Prince George's County Police Chief John W. Rhoads, 43, was granted a medical disability retirement yesterday that will permit him to leave office June 29 on a pension that could total $29,700 a year and may be tax-free.
Rhoads received retirement approval from the county Disability Review Board on the advice of a medical panel that found he was permanently disabled by a job-related back injury - a slipped disk.
That finding gives Rhoads a pension at 70 percent of his salary, rather than the usual 50 percent. Job-related disability pensions have hitherto been tax-exempt, but the tax law is being reviewed by the Internal Revenue Service and Rhoads could be required to pay taxes on his pension starting next year.
The chief plans to retire before July 1 because of a county law that will go into effect that day making officers who have been on the police force longer than 20 years ineligible for job-related disability retirement benefits. Rhoads has been on the county force for 22 years. Under current law an officer can work for 25 years before becoming ineligible for such benefits.
Rhoads, who has been chief for four years, injured his back in 1971 when he was in an auto accident and reinjured it in 1974 at the scene of an explosion when a truck backed into him.
The injury was aggravated early this year when he slipped on ice and again in early April when he slipped on wet ground after addressing officers at a Fraternal Order of Police rally in the county. Rhoads has been at work only sporadically since April.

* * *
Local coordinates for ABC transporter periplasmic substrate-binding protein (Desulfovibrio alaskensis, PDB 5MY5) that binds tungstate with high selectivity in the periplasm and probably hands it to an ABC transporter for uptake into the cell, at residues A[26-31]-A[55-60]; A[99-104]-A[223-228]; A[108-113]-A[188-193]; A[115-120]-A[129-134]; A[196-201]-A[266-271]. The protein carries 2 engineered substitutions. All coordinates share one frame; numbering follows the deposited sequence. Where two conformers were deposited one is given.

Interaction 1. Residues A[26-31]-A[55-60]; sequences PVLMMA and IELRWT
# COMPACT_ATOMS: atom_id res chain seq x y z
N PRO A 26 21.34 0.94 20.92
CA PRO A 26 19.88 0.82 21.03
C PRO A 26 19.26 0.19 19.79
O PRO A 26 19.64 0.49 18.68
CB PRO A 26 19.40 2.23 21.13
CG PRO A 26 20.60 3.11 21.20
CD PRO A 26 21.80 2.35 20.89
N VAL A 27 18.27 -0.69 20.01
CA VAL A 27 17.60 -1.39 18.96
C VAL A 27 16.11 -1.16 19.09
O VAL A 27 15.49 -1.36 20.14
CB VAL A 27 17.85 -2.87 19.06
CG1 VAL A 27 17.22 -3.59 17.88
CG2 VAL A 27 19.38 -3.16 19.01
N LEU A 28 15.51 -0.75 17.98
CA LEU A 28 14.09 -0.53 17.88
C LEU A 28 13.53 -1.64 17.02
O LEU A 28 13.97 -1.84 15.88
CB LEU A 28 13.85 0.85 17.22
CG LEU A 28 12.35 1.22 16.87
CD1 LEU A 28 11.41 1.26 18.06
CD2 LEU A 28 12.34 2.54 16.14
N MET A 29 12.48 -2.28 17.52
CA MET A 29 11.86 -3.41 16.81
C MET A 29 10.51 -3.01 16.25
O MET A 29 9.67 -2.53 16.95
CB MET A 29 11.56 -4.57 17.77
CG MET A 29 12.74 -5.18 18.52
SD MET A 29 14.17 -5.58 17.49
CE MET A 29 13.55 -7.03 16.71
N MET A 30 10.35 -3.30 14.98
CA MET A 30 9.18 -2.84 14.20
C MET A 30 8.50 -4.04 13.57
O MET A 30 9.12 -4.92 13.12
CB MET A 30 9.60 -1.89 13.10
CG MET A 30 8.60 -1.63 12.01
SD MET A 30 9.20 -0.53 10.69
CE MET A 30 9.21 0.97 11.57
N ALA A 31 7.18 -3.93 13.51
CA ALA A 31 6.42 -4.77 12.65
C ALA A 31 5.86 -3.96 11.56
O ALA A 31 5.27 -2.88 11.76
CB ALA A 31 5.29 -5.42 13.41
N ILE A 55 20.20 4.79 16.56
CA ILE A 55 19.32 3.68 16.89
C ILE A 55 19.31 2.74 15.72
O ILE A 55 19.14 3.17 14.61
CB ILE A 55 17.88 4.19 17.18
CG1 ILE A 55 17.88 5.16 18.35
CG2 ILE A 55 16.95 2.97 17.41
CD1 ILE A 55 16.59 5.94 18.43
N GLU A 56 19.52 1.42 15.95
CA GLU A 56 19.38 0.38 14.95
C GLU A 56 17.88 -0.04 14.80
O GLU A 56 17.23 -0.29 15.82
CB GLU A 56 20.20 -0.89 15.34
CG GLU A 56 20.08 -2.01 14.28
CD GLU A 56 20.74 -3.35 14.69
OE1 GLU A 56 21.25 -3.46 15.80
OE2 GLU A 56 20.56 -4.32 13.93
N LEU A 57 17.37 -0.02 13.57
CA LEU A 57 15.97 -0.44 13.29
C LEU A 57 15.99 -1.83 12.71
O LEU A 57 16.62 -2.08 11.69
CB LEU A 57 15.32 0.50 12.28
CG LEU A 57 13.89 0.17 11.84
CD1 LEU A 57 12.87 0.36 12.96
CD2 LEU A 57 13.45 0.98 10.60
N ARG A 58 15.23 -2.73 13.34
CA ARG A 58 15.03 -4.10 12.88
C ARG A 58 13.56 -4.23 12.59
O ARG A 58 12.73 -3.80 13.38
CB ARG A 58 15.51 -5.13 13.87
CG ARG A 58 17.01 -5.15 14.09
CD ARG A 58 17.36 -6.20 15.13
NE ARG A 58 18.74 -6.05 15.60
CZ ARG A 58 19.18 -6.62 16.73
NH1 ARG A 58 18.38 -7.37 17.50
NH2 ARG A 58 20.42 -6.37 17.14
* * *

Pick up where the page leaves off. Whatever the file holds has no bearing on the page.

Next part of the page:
Despite controversy during Rhoads' years as chief involving relations between the predominantly white police force and the county's growing black community, he was widely praised yesterday after the review board announced its decision.
County Executive Lawrence J. Hogan called him "a credit to law enforcement in general and to Prince George's Count in particular."
Laney Hester, president of the county police union, whose organization once voted "no confidence" in Rhoads, said he hopes the new chief [not yet chosen] will be like Rhoads, "I enjoyed working with him and found him to be a real gentleman," he said.
County Council member Sue V. Mills objected to the retirement law and said, "He shouldn't have been considered disabled until after he'd had an operation. I had the same back problem and I had an operation. I'm fine now."
Rhoads has said that if his back injury were cured he would consider going back to police work because "it's in my blood." If he did take another job, the disability board would review his case and could reduce his pension.